Chef Richard Sandoval: Every day can be humbling
Part one of my interview with chef Richard Sandoval, who owns and operates dozens of restaurants around the world, including seven in Colorado, ran yesterday; this is part two of that interview.
Most memorable meal you've ever had: Seventeen years ago, I had dinner at Lespinasse in New York City, and it was pure, old-fashioned luxury with extraordinary food. Gary Koonz was the chef at the time, and while I don't remember the exact dishes, I do remember the combinations of flavors, colorful presentations and crisp and fresh ingredients. It was the first time I'd seen a chef combine French cooking techniques with global ingredients; that was a great inspiration to me.
Favorite restaurant in America: I love the concept of the large open-air food-market concepts, like Eataly in New York City and Andres Market in Bogotá, Colombia. You can wander around at your leisure and taste so many different things and make an evening out of tasting and sharing a great variety of dishes. It's almost like the next step in small plates.
Favorite cheap eat in Denver/Boulder: Other than my own restaurant, La Sandia, I really like Centro Latin Kitchen and Refreshment Palace in Boulder. I'm inspired by fresh Latin flavors, and Centro serves them in a totally laid-back atmosphere. I appreciate the chef's use of authentic ingredients.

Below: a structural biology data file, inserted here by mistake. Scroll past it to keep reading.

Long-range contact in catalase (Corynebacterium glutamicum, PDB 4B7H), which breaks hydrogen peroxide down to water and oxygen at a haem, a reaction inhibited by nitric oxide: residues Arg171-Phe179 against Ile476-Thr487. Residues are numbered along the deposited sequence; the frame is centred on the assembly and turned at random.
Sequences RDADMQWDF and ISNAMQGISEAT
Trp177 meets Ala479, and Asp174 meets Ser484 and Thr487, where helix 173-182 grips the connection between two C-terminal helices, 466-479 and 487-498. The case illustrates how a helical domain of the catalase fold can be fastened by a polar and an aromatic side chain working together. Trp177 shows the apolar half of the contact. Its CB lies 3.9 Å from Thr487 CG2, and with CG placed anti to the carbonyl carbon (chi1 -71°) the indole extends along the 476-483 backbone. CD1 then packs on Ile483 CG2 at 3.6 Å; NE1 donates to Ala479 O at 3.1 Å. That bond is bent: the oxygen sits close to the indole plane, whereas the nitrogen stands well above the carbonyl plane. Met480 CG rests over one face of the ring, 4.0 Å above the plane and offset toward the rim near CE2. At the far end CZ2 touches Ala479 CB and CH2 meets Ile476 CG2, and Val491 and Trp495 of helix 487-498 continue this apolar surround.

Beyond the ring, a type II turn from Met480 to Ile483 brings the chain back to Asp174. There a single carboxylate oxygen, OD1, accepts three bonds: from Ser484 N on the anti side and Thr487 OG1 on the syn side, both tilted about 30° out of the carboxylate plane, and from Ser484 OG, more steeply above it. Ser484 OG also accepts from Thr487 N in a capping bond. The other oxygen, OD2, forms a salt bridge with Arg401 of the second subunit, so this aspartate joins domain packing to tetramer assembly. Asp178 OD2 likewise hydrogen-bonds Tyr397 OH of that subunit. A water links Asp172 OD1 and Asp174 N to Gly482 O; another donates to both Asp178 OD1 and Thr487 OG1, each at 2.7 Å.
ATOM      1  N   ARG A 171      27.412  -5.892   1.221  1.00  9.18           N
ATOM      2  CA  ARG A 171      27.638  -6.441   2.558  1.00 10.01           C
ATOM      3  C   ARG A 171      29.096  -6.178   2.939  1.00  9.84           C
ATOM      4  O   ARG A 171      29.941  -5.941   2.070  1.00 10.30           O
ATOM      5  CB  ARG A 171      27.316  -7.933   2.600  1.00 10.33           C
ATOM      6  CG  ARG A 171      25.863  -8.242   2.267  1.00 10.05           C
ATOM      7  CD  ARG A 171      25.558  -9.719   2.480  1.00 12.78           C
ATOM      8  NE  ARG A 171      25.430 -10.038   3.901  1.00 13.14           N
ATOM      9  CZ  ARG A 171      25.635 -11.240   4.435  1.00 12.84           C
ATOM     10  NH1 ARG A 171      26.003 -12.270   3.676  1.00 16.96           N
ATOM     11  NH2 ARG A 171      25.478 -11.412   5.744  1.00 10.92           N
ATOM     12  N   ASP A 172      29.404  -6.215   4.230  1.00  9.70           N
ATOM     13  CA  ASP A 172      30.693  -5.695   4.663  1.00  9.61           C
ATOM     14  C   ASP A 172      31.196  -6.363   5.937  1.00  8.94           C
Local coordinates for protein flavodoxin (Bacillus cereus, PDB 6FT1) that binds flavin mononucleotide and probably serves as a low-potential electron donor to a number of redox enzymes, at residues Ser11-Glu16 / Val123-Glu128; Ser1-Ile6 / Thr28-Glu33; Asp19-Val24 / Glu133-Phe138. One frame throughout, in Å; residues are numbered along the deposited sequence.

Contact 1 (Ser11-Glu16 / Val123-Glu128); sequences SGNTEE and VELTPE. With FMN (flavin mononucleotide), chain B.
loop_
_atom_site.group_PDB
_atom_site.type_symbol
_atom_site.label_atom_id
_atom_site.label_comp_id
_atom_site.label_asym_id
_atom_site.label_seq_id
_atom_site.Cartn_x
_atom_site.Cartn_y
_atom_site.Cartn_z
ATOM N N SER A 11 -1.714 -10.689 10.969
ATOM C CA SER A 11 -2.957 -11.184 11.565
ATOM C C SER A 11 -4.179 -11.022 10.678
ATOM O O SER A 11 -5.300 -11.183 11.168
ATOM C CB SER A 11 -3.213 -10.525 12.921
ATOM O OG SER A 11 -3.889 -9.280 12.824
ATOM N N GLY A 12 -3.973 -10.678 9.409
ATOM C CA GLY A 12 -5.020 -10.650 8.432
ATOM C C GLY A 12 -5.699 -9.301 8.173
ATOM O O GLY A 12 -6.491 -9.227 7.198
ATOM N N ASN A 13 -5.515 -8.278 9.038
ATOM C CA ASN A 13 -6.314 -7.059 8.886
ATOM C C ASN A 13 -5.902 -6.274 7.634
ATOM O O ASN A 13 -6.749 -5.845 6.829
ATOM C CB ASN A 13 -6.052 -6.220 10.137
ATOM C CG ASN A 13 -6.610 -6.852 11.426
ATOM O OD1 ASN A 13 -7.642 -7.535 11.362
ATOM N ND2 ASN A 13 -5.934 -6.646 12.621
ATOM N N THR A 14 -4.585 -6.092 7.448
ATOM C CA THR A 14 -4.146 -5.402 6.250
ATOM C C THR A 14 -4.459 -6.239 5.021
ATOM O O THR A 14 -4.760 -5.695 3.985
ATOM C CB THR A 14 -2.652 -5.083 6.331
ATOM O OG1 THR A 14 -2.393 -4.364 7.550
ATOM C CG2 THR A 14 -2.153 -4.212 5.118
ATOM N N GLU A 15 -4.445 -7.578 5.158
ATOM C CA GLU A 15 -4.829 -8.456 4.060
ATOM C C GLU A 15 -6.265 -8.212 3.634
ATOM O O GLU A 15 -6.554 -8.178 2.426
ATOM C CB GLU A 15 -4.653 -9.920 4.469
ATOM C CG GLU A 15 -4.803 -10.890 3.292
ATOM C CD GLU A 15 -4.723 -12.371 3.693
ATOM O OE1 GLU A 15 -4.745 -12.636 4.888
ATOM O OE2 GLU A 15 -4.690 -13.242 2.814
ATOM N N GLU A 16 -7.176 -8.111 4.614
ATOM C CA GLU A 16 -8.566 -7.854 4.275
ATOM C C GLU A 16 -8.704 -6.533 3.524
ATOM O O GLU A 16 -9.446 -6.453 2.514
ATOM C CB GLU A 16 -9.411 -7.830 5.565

If you only had 24 hours in Denver/Boulder, where would you eat? Like most Denver diners, I'm a big fan of Frank Bonanno, so I'd go to Bones for lunch, because I love Bonanno's creative use of Asian ingredients and flavor profiles, plus the restaurant is fun, playful and delicious. And I'd go the Kitchen for dinner. That crew serves great, classic dishes with fresh, flavorful ingredients; the design is simple but beautiful and effective; and everything is totally approachable, comfortable and delicious. It's the type of place you can eat at a few times a week.
What you'd like to see more of in Denver/Boulder from a culinary standpoint: More street food, like we have in the big cities and Latin America. Street foods from around the world would be a great starting point for a few new concepts.
What you'd like to see less of in Denver/Boulder from a culinary standpoint: Burger restaurants. The burger boom has run its course. I'd like to see something new on the culinary scene.
Food trend you wish would disappear: Molecular gastronomy. While fascinating, the cuisine isn't necessarily flavorful; it's very hit or miss, and once you start playing with chemicals, you're changing the true identity of the ingredients. Organic farm-to-table is more my style, and I prefer to showcase ingredients for what they are -- not mask them.